Brazilian media reported this week that, similar to the Reuters analysis, Lira appeared poised to be the next president of the Chamber of Deputies. The Brazilian newspaper Estadao described the race as far closer than Reuters, however, estimating, citing interviews with lawmakers, that 186 representatives would vote for Lira as their leader, while 114 would vote for Rossi. The rest are reportedly undecided. Lira reportedly gained 41 prospective votes since January 15, the last time Estadao consulted lawmakers.

Globo’s G1, another Brazilian outlet, assessed the race in Rossi’s favor on Monday, estimating that 272 lawmakers would vote for him so far, while only 196 had committed to Lira. G1 suggested that the lead is in part because Rossi has received the support of 12 other political parties, including the Workers’ Party (PT), the radical socialist party that ruled Brazil for nearly a decade before the impeachment of President Dilma Rousseff in 2016.

Bolsonaro’s support of Lira has translated into some public calls for electing him to the leadership of the Chamber of Deputies, despite the fact that the popular vote does not determine that position. Last week, Bolsonaro supporters began organizing caravans in support of Liran. One of the organizers, Evangelical Pastor Marlan Gustavo, told Folha de Sao Paulo that Bolsonaro supporters were expecting to put together caravans for Lira in 25 cities that would then drive into Brasilia, the national capital. Gustavo described the caravans as “peaceful and super-patriotic.”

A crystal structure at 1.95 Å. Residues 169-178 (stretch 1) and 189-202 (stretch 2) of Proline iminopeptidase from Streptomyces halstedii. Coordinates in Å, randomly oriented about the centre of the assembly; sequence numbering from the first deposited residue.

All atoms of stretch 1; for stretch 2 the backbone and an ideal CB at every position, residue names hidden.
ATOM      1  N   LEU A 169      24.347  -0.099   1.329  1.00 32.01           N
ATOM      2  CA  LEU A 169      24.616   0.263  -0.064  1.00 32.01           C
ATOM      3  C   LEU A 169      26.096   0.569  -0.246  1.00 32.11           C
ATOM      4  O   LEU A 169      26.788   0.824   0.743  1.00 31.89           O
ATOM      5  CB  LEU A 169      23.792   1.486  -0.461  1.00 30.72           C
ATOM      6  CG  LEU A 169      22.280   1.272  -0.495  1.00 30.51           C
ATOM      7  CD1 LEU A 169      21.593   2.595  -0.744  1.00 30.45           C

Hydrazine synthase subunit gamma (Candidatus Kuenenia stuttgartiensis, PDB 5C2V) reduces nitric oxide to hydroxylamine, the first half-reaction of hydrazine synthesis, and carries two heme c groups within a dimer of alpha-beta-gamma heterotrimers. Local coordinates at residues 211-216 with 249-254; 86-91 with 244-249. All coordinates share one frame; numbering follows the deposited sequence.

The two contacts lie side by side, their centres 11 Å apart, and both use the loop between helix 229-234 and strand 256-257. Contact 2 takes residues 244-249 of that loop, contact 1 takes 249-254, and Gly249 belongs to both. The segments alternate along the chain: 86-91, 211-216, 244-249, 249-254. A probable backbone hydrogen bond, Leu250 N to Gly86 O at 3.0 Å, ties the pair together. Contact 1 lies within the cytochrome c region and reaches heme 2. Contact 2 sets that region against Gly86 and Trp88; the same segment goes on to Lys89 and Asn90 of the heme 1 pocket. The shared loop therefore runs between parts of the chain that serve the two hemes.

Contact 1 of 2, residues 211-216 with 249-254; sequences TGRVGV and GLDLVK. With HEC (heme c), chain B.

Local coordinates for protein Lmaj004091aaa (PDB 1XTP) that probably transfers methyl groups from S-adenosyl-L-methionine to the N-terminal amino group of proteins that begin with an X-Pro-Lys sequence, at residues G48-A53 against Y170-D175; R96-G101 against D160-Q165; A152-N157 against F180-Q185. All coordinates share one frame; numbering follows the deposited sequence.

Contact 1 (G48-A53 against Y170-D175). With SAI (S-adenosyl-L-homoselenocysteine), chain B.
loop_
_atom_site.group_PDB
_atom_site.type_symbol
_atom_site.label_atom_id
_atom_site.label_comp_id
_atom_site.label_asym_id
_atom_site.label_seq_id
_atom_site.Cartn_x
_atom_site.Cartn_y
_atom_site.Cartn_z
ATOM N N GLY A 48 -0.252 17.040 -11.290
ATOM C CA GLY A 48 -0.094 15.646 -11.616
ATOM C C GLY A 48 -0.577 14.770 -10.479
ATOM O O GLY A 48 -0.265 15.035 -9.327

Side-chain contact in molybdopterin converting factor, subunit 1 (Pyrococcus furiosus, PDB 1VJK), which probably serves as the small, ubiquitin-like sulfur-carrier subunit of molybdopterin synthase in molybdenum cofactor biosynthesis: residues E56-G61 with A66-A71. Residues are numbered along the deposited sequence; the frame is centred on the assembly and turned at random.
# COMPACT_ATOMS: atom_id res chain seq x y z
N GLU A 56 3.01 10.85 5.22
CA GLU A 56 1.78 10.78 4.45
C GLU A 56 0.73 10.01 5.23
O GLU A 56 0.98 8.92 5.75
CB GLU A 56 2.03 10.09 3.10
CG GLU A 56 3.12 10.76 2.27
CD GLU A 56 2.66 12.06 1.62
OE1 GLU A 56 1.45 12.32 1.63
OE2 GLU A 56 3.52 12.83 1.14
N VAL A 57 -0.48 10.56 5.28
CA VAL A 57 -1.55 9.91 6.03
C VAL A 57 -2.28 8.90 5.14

A Lira win would significantly diminish the prospect of impeachment for Bolsonaro, which Maia raised but promised he would not pursue, as his term ends after the February 2 leadership vote.

“The main error of the entire government of President Jair Bolsonaro is the issue of the vaccine,” Maia said last week. “I find that, on the vaccine issue, if he doesn’t get organized fast — perhaps he will suffer a very difficult impeachment process if he doesn’t get organized fast.”

Maia admitted no popular support for impeachment appears to exist.

Lira has stated that his agenda would not include attempting to impeach Bolsonaro and lamented in remarks this week the “politicization” of the coronavirus vaccine rollout.

The Brazilian Instituto Butantan was collaborating with Sinovac, a Chinese pharmaceutical company, to develop “CoronaVac,” considered one of the least effective coronavirus vaccine candidates currently in widespread circulation. Bolsonaro has publicly opposed the use of Chinese vaccine candidates and opposed calls to force all Brazilians to take a vaccine, describing such a move as turning Brazilians into “guinea pigs.” The Brazilian government nonetheless approved “CoronaVac” this week, alongside offering an approval for a vaccine developed in the U.K. by the company AstraZeneca.

Follow Frances Martel on Facebook and Twitter.